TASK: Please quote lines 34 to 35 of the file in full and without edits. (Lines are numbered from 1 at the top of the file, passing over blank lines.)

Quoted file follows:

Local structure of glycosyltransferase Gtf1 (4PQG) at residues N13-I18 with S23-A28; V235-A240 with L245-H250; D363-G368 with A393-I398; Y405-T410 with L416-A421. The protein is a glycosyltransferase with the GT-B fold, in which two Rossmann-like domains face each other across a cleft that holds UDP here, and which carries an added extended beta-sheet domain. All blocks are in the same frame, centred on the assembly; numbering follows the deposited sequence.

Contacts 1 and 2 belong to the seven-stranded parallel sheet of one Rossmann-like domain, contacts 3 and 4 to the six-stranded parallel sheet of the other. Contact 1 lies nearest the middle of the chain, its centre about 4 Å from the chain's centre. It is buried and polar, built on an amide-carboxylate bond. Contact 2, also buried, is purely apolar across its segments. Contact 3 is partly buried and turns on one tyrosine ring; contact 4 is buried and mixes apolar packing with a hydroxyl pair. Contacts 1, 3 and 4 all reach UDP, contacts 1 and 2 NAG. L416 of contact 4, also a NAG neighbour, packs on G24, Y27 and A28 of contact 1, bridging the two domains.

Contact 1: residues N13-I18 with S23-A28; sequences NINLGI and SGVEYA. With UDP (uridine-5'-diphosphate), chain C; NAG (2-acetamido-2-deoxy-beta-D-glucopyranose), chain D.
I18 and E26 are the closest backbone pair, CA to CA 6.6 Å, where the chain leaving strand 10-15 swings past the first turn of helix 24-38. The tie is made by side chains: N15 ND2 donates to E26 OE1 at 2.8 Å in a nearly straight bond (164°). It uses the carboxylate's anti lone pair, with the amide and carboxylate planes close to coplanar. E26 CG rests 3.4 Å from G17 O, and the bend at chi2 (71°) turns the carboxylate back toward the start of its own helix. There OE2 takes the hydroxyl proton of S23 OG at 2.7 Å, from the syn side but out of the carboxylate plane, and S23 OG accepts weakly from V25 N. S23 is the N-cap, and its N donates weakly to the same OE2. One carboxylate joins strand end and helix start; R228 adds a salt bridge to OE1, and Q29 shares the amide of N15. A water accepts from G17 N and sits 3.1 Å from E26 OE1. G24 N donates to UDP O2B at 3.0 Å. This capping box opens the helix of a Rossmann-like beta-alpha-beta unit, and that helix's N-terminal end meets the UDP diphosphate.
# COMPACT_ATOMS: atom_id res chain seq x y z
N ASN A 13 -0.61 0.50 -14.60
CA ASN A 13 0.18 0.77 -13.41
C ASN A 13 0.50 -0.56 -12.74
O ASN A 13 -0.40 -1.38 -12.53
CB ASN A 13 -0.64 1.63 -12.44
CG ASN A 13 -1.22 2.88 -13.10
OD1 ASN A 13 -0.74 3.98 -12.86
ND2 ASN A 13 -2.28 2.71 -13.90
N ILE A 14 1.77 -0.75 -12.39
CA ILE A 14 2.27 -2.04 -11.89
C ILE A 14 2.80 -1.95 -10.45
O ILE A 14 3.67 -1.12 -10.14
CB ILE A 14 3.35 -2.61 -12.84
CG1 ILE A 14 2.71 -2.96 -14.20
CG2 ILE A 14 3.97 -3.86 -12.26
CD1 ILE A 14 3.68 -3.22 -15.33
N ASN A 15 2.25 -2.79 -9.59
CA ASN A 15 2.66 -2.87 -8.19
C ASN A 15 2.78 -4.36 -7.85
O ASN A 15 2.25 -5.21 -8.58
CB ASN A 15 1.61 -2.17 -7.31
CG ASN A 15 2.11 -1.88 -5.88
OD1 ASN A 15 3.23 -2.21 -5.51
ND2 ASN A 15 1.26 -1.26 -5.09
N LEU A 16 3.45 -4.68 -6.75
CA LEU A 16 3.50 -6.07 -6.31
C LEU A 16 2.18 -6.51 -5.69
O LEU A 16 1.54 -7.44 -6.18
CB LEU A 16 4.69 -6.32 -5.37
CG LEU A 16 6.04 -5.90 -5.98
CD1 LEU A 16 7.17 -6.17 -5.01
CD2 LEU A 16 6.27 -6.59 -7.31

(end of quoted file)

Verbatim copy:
CB LEU A 16 4.69 -6.32 -5.37
CG LEU A 16 6.04 -5.90 -5.98